For two days I collected litter together with the first volunteers of the Brigade that joined the project 24 years ago. Despite living in different countries, every year they plan a common holiday in Pomorie for the first week of September, the usual time of the Brigade. It’s become a good tradition to work with spades at the lake in the morning and relax with a beer at the sea in the afternoon.
I was particularly impressed by the importance of symbols for one of the veterans Stefan Ivanov: ‘I was born on 22 April, Earth Day, so it’s very symbolic and logical that I need to be constantly connected to nature and support environmental causes’.
The litter we collected also contained a lot of symbolic findings. Having extracted a plastic kite of a pile of rubbish, Stefan immediately launched it and enthusiastically proclaimed: ‘It’s absolutely functional! Let it be the symbol of our Brigade!’
Another Stefan’s finding was a tiny coffee saucer with a traditional Bulgarian design. ‘It’s in good condition! Let it be a memorable present for you from this year’s Brigade’, – joyfully concluded Stefan and gave me the clay saucer.
Every year, the volunteers of the Brigade collect over 50 bags of garbage around the Lake. Mountains of rubbish in the gypsy quarter on the opposite bank are the main sources of pollution of Pomorie Lake and its inhabitants.
The artificial islands of Pomorie Lake are not among the frequently visited tourist attractions and not among the TOP 3 places for selfy in Pomorie, so local authorities are reluctant to clear up the landscapes in this part of the city.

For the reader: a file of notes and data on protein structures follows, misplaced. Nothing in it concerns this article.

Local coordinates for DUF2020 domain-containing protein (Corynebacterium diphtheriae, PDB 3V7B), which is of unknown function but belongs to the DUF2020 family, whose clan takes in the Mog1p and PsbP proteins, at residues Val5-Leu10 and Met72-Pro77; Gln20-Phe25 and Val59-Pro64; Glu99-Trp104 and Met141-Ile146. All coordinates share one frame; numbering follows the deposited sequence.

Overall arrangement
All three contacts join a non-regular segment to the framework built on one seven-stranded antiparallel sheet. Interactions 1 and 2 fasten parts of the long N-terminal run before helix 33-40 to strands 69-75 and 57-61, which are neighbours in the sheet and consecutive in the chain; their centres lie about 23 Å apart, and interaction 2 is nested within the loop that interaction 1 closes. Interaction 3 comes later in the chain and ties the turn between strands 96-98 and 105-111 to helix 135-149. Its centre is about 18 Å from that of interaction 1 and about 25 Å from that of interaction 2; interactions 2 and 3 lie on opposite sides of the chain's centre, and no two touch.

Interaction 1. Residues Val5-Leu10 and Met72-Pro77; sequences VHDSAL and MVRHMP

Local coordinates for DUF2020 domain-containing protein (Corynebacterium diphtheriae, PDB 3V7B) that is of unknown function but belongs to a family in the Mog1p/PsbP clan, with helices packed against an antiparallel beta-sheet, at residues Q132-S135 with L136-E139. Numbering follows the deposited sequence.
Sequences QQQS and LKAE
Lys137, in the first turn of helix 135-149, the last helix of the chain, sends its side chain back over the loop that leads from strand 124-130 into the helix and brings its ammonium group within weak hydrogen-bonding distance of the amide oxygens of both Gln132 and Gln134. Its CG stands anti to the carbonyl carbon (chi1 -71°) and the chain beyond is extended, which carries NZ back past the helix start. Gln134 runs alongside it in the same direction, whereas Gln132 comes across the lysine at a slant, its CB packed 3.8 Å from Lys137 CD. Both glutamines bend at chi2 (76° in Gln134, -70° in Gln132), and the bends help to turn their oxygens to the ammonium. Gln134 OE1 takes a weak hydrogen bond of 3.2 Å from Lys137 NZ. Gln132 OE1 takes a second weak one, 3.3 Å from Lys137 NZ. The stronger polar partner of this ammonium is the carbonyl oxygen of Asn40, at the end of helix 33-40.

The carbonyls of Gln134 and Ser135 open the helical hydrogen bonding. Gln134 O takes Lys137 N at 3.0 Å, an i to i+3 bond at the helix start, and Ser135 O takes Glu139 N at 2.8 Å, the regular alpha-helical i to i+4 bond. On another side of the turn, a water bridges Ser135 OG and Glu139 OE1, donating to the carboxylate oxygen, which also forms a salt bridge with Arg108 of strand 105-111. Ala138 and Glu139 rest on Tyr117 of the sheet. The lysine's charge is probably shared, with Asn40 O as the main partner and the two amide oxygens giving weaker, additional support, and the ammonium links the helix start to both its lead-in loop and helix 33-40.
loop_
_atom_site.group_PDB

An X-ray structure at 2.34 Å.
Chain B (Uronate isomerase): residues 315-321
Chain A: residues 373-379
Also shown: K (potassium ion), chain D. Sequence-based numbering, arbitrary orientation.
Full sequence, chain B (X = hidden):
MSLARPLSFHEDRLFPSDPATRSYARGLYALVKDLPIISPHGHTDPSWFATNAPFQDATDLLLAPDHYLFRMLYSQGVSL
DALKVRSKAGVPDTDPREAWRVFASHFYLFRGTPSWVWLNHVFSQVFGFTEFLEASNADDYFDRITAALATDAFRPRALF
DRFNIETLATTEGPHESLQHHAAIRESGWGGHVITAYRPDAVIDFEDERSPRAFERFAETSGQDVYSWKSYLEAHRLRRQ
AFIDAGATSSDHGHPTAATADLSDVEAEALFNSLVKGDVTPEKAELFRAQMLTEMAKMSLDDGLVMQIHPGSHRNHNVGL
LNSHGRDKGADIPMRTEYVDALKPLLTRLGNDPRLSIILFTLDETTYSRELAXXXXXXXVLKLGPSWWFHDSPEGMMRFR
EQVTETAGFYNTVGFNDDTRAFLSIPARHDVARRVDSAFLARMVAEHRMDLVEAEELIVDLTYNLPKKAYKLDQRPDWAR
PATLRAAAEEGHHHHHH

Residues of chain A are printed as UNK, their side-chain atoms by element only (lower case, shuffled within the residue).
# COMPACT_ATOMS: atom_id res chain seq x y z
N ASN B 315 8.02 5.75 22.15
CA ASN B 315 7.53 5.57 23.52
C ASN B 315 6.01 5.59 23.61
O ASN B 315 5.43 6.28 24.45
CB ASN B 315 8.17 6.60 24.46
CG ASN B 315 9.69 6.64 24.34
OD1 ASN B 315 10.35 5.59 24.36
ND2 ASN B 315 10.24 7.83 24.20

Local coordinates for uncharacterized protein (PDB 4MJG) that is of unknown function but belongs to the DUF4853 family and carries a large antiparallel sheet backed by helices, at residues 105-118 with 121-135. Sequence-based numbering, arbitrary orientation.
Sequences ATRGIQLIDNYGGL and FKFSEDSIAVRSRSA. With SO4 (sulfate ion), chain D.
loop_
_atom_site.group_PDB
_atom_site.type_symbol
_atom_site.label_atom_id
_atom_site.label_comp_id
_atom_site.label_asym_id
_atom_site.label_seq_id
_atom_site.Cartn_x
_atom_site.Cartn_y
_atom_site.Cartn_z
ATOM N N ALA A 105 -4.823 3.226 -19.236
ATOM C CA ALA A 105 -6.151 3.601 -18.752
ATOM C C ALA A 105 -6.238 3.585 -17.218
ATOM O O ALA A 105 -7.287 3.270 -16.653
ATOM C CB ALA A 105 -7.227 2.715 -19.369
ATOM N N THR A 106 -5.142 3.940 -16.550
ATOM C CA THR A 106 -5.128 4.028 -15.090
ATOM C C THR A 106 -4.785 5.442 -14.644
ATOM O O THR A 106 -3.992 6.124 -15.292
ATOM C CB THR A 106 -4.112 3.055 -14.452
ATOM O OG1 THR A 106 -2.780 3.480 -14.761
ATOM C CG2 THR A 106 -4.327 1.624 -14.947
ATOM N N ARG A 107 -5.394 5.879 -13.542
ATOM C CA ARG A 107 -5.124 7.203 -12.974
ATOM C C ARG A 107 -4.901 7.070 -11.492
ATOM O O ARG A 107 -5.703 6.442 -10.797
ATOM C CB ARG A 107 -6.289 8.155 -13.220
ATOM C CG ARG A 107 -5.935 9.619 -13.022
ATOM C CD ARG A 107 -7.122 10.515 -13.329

Balancing self-governance and self-entertainment
The basic framework of the Brigade’s timetable was coordinated by Green Balkans but the management of the communication and some activities were co-coordinated with volunteers. Many of them were students who intended to work for conservation reserves.
The key person that facilitated communication was our youngest activist 19-year-old Mina Popova, a participant in two Brigades. A student of ecology and the protection of the environment at Plovdiv University, Mina aims to learn reserves’ functions from different sides. In her hometown Plovdiv, she volunteers a lot with local museums and environmental NGOs to raise public awareness of environmental issues.